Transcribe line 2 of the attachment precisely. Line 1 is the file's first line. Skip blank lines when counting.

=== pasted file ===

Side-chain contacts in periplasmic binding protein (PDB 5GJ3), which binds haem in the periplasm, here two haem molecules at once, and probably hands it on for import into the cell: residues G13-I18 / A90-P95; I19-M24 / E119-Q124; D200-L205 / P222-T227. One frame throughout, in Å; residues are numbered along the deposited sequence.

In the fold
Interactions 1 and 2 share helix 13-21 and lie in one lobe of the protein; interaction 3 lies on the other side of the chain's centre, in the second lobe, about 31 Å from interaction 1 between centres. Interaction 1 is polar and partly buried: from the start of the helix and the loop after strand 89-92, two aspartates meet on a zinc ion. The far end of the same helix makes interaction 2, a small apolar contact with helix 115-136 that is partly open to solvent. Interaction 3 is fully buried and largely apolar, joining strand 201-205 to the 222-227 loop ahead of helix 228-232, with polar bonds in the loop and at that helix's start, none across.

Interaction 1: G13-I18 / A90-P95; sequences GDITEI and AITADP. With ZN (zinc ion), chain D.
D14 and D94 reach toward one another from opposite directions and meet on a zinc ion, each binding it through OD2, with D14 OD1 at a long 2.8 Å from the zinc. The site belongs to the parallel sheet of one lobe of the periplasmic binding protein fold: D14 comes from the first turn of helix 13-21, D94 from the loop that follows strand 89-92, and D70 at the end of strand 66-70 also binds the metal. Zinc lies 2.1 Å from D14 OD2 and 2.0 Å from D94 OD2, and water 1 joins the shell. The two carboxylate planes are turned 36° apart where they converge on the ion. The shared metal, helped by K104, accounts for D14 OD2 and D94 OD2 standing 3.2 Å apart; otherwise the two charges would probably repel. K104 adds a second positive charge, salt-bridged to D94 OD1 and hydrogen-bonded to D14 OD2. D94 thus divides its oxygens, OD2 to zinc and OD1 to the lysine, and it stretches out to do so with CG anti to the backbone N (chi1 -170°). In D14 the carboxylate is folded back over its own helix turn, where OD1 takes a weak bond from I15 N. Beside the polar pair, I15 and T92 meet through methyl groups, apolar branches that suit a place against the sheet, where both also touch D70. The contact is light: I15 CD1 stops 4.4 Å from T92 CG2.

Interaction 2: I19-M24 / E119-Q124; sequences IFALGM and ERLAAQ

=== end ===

In the fold